The main purpose of adding authentication filters is to separate authentication from authorization (first authenticate, then authorize)
  • Authentication verifies who you are
  • Authorization verifies what are you authorized to do
Here is a short overview of how to implement your custom action filter:

5) Filter overrides

Filters can now be overridden for a given action or controller by applying override filter attribute.   Override filters specify a set of filter types that should not run for a given scope (action or controller).  This allows you to add global filters, but then exclude some from specific actions or controllers.

There are different types of override attributes in ASP.NET MVC 5, which allows you to clear filters by their type:

  1. [OverrideActionFilters]
  2. [OverrideAuthentication]
  3. [OverrideAuthorization]
  4. [OverrideExceptionFilters]
  5. [OverrideResultFilters]

The example given below, applies “OverrideAuthorization” filter to Index action, which would exclude authorization filter and would override Authorization filter applied at the controller level.



6) Attribute Routing

Routing is the term used by MVC to match a URI to an action. MVC 5 now supports a new type of routing called attribute routing.  As the name suggests, attribute routing uses attributes to define routes.  It gives you more control over the URIs in your web application.

In the previous versions of MVC, rules were set in RouteConfig.cs file like shown below:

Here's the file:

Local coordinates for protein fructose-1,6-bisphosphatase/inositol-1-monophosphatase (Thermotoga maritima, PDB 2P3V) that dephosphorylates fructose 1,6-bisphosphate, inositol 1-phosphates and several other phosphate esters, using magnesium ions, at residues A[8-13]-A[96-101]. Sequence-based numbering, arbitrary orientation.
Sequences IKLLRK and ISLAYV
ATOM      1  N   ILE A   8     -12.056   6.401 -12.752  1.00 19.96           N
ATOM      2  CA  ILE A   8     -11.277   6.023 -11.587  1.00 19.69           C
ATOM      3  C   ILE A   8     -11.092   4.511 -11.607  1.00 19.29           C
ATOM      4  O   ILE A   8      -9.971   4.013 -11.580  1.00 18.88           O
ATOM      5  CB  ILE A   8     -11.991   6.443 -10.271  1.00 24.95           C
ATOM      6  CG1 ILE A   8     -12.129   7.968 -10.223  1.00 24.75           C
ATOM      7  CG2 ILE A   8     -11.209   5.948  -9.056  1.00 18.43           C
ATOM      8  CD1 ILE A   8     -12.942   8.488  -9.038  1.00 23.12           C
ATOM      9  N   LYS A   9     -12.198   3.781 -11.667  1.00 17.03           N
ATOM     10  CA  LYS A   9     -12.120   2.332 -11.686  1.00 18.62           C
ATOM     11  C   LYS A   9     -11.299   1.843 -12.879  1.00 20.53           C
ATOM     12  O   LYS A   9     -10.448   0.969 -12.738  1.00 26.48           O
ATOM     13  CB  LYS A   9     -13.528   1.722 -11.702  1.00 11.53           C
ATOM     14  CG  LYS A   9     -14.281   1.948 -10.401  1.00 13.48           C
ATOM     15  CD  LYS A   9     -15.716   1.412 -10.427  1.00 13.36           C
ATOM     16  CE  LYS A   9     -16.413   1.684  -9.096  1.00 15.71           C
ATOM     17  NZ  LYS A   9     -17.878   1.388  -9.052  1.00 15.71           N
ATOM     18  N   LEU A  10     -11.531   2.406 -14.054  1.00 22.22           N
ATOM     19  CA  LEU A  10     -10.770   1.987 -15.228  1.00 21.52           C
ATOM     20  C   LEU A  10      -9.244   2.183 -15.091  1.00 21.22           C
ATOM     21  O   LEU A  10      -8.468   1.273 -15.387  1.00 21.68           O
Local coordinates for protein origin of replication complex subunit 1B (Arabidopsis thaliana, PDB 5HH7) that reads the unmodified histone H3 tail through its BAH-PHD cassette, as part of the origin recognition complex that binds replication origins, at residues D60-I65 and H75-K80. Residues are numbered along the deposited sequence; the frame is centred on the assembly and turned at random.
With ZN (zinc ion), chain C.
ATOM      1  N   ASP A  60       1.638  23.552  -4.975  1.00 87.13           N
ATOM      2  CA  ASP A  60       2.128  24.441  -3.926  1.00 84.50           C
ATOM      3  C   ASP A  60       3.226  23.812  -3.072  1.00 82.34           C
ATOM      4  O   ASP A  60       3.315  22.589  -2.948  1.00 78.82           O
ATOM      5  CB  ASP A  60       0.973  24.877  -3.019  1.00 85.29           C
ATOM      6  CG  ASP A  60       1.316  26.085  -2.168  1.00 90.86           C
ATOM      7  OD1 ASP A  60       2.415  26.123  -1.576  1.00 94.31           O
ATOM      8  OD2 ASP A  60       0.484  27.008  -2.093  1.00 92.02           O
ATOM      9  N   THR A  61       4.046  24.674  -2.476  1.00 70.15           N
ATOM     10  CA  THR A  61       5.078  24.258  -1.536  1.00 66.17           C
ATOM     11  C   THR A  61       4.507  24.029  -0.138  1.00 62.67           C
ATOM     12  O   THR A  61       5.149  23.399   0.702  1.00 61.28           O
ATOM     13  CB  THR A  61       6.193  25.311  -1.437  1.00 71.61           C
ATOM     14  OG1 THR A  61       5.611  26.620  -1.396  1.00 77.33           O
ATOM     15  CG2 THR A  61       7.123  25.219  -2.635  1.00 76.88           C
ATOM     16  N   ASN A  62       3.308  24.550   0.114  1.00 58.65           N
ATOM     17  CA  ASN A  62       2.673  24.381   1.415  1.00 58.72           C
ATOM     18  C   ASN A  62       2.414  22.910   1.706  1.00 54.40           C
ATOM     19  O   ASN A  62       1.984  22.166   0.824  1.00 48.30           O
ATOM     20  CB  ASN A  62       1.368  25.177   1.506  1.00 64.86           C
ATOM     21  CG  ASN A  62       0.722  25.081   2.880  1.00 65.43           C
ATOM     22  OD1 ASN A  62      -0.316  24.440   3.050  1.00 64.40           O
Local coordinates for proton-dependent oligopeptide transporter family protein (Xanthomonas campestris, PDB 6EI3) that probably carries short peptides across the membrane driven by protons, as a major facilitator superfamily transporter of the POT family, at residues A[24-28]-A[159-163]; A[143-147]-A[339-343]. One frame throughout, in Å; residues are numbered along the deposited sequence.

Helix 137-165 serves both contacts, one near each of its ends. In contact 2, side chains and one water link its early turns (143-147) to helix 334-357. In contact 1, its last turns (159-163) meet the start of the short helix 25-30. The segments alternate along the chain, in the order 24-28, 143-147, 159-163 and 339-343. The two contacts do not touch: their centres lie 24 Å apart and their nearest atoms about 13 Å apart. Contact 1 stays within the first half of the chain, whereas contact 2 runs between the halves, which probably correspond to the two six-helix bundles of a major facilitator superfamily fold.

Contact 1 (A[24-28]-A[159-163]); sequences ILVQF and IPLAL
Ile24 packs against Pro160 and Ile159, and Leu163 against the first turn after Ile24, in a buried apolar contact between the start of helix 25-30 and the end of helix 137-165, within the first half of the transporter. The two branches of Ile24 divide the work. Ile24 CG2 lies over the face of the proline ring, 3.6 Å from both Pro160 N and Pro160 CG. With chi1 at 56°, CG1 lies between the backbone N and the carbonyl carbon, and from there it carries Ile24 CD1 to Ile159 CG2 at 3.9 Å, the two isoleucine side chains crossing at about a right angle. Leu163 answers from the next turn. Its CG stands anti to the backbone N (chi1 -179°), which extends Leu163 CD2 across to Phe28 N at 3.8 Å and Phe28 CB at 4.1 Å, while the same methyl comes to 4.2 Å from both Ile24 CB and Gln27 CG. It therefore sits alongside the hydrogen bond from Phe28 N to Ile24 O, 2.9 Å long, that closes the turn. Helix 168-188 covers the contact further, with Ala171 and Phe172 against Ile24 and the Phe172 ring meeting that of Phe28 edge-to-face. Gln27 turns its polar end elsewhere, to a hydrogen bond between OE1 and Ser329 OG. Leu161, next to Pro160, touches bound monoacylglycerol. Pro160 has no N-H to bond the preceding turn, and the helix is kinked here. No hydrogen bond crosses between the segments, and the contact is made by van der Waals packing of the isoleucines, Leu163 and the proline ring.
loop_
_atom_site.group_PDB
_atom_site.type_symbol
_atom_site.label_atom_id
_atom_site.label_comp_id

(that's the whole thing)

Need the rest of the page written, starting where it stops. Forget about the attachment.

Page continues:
The example given above, can be simply defined in MVC 5 like this:

Attribute routing can be enabled by using a single line of code in RegisterRoutes:


Monday, January 13, 2014

RequireJS and ASP.NET MVC

RequireJS is a javascript file and module loader.  It is used to load your javascript frameworks/plugins dynamically when needed and can optimize the time taken by your website to load your pages.

I'll demo a simple ASP.NET MVC 3.0 Application with RequireJS

Step 1: Download latest version of RequireJS from

Step 2: Create an ASP.NET MVC project and include the require.js file in your _Layout.cshtml page or Site.Master if you're using ASP.NET MVC 2.0.

<script src="@Url.Content("~/Scripts/require.js")" data-main="/scripts/main.js" type="text/javascript"></script>

data-main  attribute refers to main.js file which would act as a single point of interaction.  You can load all your javascript files dynamically through this js file.  This attribute would load the main.js file asynchronously after require.js file is loaded.

Step 3: Include jquery file in your scripts folder

Step 4: Add a div with the id="container" in a view